In order to "anchor" the satellite measurements, we need to compare them to something we know. One way to do this is by what we call "ground truth", which is one part of the calibration process. This is where a person on the ground (or sometimes in an airplane) makes a measurement of the same thing the satellite is trying to measure, at the same time the satellite is measuring it. The two answers are then compared to help evaluate how well the satellite instrument is performing. Usually we believe the ground truth more than the satellite, because we have more experience making measurements on the ground and sometimes we can see what we are measuring with the naked eye.
There are a number of ways to take ground truth measurements. The first is what we call a "field campaign". This is where several scientists and technicians take lots of equipment and set it up somewhere for a short but intense period of measurement. Often they go some place rather simple, like the middle of the Great Plains in the United States, or an island or ship in the middle of the ocean, or an ice shelf at one of the poles. We get a lot of information from field campaigns, but they are expensive and only run for a short time.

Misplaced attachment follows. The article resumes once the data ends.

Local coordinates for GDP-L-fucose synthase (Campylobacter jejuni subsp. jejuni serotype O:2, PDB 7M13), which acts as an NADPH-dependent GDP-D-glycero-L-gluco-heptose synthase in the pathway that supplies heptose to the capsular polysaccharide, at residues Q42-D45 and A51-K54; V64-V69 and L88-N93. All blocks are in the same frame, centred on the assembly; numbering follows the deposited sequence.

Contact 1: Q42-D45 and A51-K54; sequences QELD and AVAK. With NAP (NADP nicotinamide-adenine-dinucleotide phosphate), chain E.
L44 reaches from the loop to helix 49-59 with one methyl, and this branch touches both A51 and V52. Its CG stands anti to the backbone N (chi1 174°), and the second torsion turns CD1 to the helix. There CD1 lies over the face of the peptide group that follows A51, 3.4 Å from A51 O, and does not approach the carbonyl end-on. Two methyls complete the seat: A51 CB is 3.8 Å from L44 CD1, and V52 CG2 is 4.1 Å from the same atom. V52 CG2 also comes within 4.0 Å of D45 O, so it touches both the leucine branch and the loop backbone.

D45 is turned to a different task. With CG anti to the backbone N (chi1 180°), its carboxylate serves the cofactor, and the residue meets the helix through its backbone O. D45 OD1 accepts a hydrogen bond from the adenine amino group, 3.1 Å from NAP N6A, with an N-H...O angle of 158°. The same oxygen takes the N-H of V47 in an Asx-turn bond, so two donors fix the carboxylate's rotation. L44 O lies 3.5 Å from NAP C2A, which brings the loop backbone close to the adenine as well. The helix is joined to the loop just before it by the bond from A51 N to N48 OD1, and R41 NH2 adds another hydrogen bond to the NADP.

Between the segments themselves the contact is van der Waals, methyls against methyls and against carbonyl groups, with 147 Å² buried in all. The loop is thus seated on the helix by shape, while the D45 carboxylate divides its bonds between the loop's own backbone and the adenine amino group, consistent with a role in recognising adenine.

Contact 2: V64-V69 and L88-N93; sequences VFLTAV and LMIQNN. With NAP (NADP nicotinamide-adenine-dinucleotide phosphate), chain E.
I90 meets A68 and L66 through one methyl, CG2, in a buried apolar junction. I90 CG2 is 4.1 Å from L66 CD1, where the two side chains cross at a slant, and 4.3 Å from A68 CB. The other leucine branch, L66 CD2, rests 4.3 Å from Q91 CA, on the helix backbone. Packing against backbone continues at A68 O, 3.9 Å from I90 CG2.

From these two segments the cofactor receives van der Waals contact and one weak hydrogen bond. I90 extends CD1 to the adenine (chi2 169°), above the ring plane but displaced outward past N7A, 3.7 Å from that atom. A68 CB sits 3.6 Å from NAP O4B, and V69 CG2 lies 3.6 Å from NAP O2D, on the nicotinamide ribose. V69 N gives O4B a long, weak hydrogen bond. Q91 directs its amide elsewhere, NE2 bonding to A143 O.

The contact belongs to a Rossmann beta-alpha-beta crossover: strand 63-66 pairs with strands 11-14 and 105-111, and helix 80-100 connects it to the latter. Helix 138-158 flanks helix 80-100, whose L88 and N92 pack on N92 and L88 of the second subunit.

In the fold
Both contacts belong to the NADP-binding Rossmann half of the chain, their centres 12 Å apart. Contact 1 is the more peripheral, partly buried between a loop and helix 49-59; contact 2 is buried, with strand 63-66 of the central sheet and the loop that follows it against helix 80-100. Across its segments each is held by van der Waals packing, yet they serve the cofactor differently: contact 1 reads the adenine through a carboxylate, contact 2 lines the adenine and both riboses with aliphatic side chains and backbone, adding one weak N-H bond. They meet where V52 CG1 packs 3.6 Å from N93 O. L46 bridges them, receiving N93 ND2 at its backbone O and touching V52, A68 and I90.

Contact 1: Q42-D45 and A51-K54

Another source of ground truth is the on-going work of the National Weather Service. They have a record of weather conditions stretching back for over 100 years. Observations are made at regular intervals at offices around the country. These provide a nice record but are not necessarily taken at the same time a satellite passes over the spot. As clouds are very changeable, things can change completely in even a few minutes.
Another option for ground truth is the S'COOL project. Students and citizen scientists around the world can be involved by making a "ground truth" observation within +/- 15 minutes of the time that a satellite views their area.
View the results from an initial data comparison between ground truth observations and satellite data.